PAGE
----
Scandal-plagued private school’s latest drama
AN ELITE Gold Coast private school that has been rocked by scandal is again embroiled in controversy, this time over multimillion dollar building works.
Complaints from concerned parents about alleged conflicts of interest involving the works at Hillcrest Christian College have been referred to the State Government's private schools watchdog.
The college recently underwent a $5 million extension, with major work performed by two companies associated with current and former college board members.
Both companies have also undertaken millions of dollars in other building projects at the Baptist Church-run college, which receives about $17 million a year in federal funding.
It's understood that college policies caution directors to avoid conflicts of interest, a warning echoed by Independent Schools Queensland in its governance manual.
Hillcrest parents, who have seen college fees soar by up to $836 this year - the steepest of any Gold Coast private school - have raised concerns about the alleged conflict of interest with the Non-State Schools Accreditation Board.
"Nepotism is staring us in the face every time we walk past the new precinct," one said.
"The whole thing stinks. Did these jobs go out to tender or were they just jobs for the boys?"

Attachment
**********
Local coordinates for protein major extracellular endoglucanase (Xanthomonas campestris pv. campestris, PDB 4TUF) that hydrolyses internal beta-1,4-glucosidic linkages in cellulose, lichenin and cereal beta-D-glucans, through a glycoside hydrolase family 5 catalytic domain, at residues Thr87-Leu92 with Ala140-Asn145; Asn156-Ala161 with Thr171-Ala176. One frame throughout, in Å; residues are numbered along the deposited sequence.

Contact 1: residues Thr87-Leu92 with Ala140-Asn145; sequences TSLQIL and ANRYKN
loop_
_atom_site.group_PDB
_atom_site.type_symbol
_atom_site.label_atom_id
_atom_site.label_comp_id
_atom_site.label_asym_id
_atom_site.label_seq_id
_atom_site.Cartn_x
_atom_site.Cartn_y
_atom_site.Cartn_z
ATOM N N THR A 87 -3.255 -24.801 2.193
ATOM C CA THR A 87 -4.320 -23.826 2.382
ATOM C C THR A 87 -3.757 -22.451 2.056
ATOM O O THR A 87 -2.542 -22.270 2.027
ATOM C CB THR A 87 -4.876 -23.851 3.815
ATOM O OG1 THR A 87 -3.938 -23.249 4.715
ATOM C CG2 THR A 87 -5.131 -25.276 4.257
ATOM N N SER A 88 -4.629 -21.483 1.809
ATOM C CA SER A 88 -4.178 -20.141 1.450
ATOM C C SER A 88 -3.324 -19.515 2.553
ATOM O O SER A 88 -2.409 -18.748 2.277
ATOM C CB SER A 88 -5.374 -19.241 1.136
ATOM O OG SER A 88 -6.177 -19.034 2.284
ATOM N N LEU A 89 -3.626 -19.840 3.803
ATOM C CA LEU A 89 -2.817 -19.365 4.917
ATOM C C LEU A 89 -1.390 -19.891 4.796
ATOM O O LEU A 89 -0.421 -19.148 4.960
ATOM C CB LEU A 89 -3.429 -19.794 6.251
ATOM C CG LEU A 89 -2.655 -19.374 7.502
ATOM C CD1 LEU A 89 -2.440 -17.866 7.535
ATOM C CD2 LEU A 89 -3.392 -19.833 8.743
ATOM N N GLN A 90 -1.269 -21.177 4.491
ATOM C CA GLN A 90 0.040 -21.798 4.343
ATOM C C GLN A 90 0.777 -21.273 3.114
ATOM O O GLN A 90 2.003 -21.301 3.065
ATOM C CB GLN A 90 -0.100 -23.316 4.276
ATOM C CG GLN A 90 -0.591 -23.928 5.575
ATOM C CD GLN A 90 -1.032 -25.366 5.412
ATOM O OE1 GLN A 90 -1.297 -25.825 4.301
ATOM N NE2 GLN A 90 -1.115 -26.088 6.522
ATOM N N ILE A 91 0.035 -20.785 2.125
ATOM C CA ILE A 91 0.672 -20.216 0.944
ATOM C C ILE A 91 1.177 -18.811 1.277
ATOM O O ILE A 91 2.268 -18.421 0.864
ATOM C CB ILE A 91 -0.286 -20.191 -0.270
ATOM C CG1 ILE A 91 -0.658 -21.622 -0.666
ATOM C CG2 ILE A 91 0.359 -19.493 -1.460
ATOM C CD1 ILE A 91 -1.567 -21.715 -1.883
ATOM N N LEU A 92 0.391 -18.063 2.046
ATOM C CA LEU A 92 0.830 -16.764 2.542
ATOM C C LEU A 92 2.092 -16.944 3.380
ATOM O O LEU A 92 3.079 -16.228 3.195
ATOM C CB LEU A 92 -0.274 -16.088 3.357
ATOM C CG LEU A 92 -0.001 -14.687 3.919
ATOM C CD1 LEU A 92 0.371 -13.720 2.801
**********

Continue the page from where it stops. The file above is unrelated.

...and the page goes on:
A Hillcrest spokesman said all works had gone to tender, "with contracts won on merit".
"The (college) board and NSSAB have watched the process closely and know this to be the case," he said.
The spokesman said the NSSAB had advised that no complaints had been received or acted on relating to alleged conflicts of interest.
But The Courier-Mail understands the NSSAB is investigating wide-ranging allegations, including those relating to conflicts of interest.
After months of turmoil, the college announced in December that the NSSAB "will be conducting an assessment of administration and governance of the school".
Hillcrest was last year rocked by unrest, including bullying allegations against principal Jeff Davis - which he strenuously denied - the suspension and departure of senior staff and controversy over hundreds of thousands of dollars in school loans to a private company set up to commercialise a reading program.
At a final staff meeting late last year, Mr Davis - who earns more than $400,000 a year - dismissed reports of the school's troubles as 'fake news'.
But in a letter to parents a week later, the college board confirmed an NSSAB probe was underway.
"The assessment follows allegations made to the NSSAB which have also been made through the media on a number of occasions throughout the past year," the board said.
"The allegations have never been raised directly with the Board or through the College's formal procedures for properly dealing with complaints.
"These allegations have been damaging to the reputation of the College and our staff. We see the NSSAB assessment as an opportunity to deal with them once and for all, so the process has our full support and we will provide whatever information if requested."
The board said it was confident the college had complied with its legal and professional obligations "at all times and we look forward to the results of the assessment in due course".